Instead, there was a Northern Mandarin dialect, Southern Mandarin dialect, and a Western Mandarin dialect. The Northern dialect was around the areas of Gansu to Shandong. The Southern dialect comes from the Mandarin-speaking areas of northern Jiangsu. The Western dialect comes from the areas like Henan and Shaanxi.

In the first few dynasties, the Western dialect was the official dialect. This was true beginning with the Qin and Han and would end with the Yuan.

Meanwhile, the Han were the first dynasty to begin colonizing the south. They successfully conquered the Minyue (in present-day Fujian). Unfortunately for the colonizers, the southern areas are generally very very mountainous. You can't look outside a window in the South and not see a mountain. That means communities are more isolated from the capital.

As a result, southern dialects emerged - still Han Chinese, but different sounding. They didn't just separate from Mandarin - no, they diversified themselves, with each city and village having its own unique little dialect. For example, in the general 'Chinese language' category, there's a southern dialect called Min.

It has its own dialect called Minzhong - and that dialect has many of its own dialects, like Fuzhou-nese, and literally a dialect for each city.

Why is the foreign view on Mandarin and Cantonese so distorted?

Though I am of Chinese descent (not Cantonese or Mandarin, though), I speak Mandarin. And guess what? If a Cantonese and a non-Cantonese Chinese person meet, they talk in English (or the national language of the area).

But in New York City's Chinatown, the lingua franca is Cantonese, just like in Boston. It's because the Cantonese were the first to emigrate from China. And there's one reason why they're the first to emigrate from China - Hong Kong.

You're probably sitting there thinking, "This guy is nuts. How does some random previously-British city cause most of us to think that Cantonese speakers are around equal in number to Mandarin speakers?"

Hong Kong, a backwater part of Guangdong, was snatched by Britain after China's humiliating and crushing defeat in the first Opium War. Hong Kong was a trading factory for Brits to trade with China. It grew larger and larger, with more Cantonese speakers moving there in search of better economic opportunities (certainly better than on mainland China).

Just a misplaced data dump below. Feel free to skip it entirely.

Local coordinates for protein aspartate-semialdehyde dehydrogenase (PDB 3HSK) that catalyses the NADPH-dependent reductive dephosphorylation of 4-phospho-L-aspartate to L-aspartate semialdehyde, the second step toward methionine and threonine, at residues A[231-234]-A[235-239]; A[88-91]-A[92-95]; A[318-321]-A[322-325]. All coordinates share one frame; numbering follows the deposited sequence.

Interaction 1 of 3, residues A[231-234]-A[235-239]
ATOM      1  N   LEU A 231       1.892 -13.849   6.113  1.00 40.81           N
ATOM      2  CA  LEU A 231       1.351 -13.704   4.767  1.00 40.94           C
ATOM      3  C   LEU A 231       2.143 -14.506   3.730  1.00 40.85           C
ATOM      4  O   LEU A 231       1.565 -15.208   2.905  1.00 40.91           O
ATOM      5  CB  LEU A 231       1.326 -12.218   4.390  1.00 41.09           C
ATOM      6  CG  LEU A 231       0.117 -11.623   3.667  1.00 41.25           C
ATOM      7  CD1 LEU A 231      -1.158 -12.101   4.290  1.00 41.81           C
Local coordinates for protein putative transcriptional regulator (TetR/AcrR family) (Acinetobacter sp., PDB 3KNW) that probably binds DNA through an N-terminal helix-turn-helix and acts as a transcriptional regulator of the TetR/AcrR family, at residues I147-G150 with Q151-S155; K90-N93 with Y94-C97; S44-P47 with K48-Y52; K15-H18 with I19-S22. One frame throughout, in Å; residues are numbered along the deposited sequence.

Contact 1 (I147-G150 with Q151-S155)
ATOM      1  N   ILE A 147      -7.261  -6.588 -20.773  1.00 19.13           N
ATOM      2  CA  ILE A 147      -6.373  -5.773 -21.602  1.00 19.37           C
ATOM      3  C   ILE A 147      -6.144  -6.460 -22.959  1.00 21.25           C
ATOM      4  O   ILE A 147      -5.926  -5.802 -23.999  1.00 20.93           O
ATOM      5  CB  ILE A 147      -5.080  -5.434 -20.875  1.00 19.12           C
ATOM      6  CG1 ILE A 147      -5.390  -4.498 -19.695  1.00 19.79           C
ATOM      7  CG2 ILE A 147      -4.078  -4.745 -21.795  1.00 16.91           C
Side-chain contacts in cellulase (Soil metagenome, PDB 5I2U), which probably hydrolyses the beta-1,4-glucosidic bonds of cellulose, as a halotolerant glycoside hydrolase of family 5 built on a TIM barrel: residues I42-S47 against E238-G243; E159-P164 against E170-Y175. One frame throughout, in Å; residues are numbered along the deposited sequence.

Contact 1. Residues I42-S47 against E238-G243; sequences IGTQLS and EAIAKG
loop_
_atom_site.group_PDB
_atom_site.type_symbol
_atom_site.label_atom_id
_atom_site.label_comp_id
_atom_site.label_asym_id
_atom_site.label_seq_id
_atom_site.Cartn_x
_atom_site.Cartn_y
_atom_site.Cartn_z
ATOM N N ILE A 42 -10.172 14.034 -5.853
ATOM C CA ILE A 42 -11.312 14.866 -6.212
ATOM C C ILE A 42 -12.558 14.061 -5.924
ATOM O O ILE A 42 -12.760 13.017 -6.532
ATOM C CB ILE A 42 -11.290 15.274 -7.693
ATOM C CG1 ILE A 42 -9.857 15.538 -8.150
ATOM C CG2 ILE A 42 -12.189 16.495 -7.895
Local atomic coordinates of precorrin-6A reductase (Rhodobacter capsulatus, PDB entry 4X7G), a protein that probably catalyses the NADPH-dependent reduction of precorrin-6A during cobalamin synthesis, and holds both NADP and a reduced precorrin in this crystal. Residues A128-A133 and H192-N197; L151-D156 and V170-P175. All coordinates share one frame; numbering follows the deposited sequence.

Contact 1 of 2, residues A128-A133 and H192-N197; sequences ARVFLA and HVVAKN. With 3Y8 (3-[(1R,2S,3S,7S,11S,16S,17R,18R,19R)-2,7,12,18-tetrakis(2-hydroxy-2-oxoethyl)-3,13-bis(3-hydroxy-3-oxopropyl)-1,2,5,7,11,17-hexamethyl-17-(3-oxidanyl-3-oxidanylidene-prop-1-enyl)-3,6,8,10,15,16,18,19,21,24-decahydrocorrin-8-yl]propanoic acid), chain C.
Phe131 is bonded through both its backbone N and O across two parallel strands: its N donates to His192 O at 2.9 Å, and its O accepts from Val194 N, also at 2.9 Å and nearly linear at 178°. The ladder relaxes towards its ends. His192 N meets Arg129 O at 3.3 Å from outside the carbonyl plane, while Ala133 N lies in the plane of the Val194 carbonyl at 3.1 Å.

In addition, Hong Kong was actually British soil - and they had much more freedom of movement than on mainland China, where emigration was banned and blocked (but happened anyways). With greater freedom of movement, it seems inevitable for Cantonese speakers to naturally form a wider and larger diaspora.

On the other hand, Min speakers (mostly in Fujian, Hainan, and Taiwan) also form a large and wide diaspora, though not as big as Cantonese speakers. Most of us know them as Hokkiens and Teochew, though these are southern Min languages. Many Chinese restaurant owners across America are actually Min speakers who (illegally or legally, though normally leaning towards the former) emigrated to America and opened up a shop.

Which dialect is better for business in China?

Based on what you've heard so far, I'd guess you should know by now - but in case you skipped most of it, here's the gist of it all. Mandarin is better for business in China, even if you're going to the Guangzhou or Hong Kong provinces. Why? You can travel literally anywhere in China and talk to people; English is taught, but outside the well-educated urban elite in the cities, you won't find any good English speakers. Cantonese is useful only in Guangzhou or Hong Kong, and good luck if you want to be in Macau. Min is useful only on Taiwan, Fujian, and Hainan, and even then, its own dialects can't understand each other. Wu is the same; the Hangzhou dialect is completely different from the rest, including the Shanghainese dialect.

Other than that, Larry Salibra gives seven amazing reasons why Cantonese might eventually face extinction - the final crowning moment of Mandarin, which has dominated the nation since the beginning of Chinese civilization.
  1. Everyone in Canton speaks Mandarin
  2. Everyone in China speaks Mandarin
  3. Mandarin is the language of business and money
  4. New York Chinatown Kids Speak English Not Cantonese
  5. Kids play in Mandarin
  6. Entertainment is in Mandarin
  7. Mandarin is taking over Hong Kong
In addition, the dialects are all fading with better communication - especially Shanghainese, which is under assault by hordes of Mandarin speakers from the north. Without any reason to learn the local dialect, Mandarin is becoming the lingua franca across all of China. Even my little cousin from Fujian never understood any Min dialect. It's a shame that all these dialects are either fading, dying out, or doing both, and I hope the Chinese government tries to preserve them. But considering the current trend of the Chinese government, they seem to be gleeful that the dialects are slowly disappearing, so I wouldn't count on it.

On the other hand, if your question was "Which dialect is better for business in Guangzhou and Hong Kong?" Well then, there's also only one answer. Cantonese would be better if you plan on sticking to those two only, of course. In fact, if you want to learn Mandarin, several people from Hong Kong use...interesting...methods to teach Mandarin words (online, of course), with the website SexyMandarin. You'll see what I mean by interesting if you read it.

If you have a different opinion about this subject than us, feel free to comment and explain why. But please remain cordial.

This post first appeared on Unifiniti | Infinity Verse, please read the originial post: here

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Mandarin vs. Cantonese and Others: Not a struggle for dominance